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Explaining why he couldn’t support the Texas Senate’s version of the 2012-13 state budget, Sen. John Whitmire said he didn’t know how state agencies can cope with further budget cuts, singling out the Texas Board of Nursing as an example.
"I asked them for their backlog of investigations," he said. "They’ve got 3,000 complaints against nurses, many of them sexual assaults, malfeasance."
Time to crank up the Truth-O-Meter, starting with the board’s unresolved complaints.
Some background: The board investigates and adjudicates complaints about Texas nurses who could be violating the Nursing Practice Act, which imposes regulations on nursing education, licensing and practices in the state including rules against unnecessarily exposing patients to the risk of harm or failing to adequately care for them.
At the nursing board, spokesman Bruce Holter told us the senator’s count of 3,000 backlogged complaints is too low, accounting solely for unresolved cases from fiscal years 2009 and 2010.
In 2010, the board resolved 14,429 of 16,890 complaints filed against nurses, leaving 2,461 unresolved cases. As of this March, another 511 complaints filed in 2009 remained unresolved, bringing the total backlog to nearly 3,000. There also are several hundred lingering complaints dating back to May 2006, board officials said.
As of March, the board had about 11,000 open investigations, including the backlog.
What are the complaints about?
"In general," Holter said, "criminal conduct, drug-related conduct and failure to follow the minimum standard of care are the main types of complaints."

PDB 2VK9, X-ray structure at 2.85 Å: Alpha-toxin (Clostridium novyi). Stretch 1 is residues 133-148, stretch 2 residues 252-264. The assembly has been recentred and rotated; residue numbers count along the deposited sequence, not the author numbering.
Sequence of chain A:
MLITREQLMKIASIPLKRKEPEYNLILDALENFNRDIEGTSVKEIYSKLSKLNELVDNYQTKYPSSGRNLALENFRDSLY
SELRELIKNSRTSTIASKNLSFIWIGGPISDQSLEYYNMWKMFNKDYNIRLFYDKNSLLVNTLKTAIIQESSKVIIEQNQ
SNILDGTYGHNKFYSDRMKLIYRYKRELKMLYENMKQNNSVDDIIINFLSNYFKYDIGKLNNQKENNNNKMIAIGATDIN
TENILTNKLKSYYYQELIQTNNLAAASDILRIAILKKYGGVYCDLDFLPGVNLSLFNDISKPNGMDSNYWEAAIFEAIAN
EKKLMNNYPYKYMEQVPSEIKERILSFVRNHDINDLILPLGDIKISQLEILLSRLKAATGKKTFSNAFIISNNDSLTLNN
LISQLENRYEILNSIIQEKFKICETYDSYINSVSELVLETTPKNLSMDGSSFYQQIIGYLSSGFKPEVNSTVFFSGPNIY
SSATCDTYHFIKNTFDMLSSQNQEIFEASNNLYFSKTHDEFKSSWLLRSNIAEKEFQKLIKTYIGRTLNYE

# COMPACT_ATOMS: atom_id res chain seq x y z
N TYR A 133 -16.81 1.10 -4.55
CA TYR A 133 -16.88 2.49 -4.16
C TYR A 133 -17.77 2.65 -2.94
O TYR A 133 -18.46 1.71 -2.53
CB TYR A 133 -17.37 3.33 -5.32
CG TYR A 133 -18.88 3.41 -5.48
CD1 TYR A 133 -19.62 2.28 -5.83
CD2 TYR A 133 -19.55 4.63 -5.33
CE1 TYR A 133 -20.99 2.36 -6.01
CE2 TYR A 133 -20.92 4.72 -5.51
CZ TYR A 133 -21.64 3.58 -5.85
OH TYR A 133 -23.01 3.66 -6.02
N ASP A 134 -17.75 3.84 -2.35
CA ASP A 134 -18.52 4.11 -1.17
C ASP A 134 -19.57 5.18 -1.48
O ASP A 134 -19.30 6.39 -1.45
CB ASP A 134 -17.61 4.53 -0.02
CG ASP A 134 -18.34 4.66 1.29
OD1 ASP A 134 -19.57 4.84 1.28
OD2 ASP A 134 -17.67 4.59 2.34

That covers malfeasance. But what about Whitmire’s other charge — that a chunk of the backlogged cases are sexual assault complaints?
Lara Wendler, Whitmire’s chief of staff, told us the senator based his statement on conversations with administrators at agencies, including the nursing board. She added, though, that Whitmire was referring to all regulatory agencies, not just the nursing board, when he said backlogged cases included "many" sexual assaults. That was not clear from Whitmire’s floor remarks.
Holter said the board checks all nurses licensed in Texas against state and national databases identifying sex offenders. Currently, the board is investigating complaints against four nurses who appear on the Texas Department of Public Safety’s sex offender database, and 12 nurses who appear on a national sex offender registry kept by the National Council of State Boards of Nursing.
"Sexual assault complaints against nurses make up a small percentage of the overall number of complaints investigated by the board," Holter said. But he added that other than the nurses found on the sexual offender databases, "it would be difficult for staff to ‘pin down’ the number of complaints involving sexual assault."
Why? The board doesn’t categorize complaints by type, though when disciplinary action has been taken, Holter said, the board can run a data mining program to identify specific rule violations. But because the board doesn't track the number of sexual assault cases, it would have to review each resolved complaint individually.
Lastly, why have complaints stacked up? Board employees are barred from discussing the details of individual complaints, but the board’s general counsel Dusty Johnston told us that generally, complaints don’t get resolved for a variety of reasons. He offered several examples: The investigator may be under-performing; extensive due process is required; the medical records of the patient involved in the complaint are difficult to obtain.
So, the board says it has about 3,000 backlogged complaints, as Whitmire said. According to the board, many of the complaints allege malfeasance by nurses, as Whitmire also said, and a smaller number involve sexual assaults. But no one can determine the precise breakout without access to confidential board information.
We rate Whitmire’s statement as Mostly True.
Texas Board of Nursing, Second quarter status report, Fiscal year 2011, April 2011
Interview with Bruce Holter, information specialist, Texas Board of Nursing
Interview with Dusty Johnston, general counsel, Texas Board of Nursing, May 5, 2011
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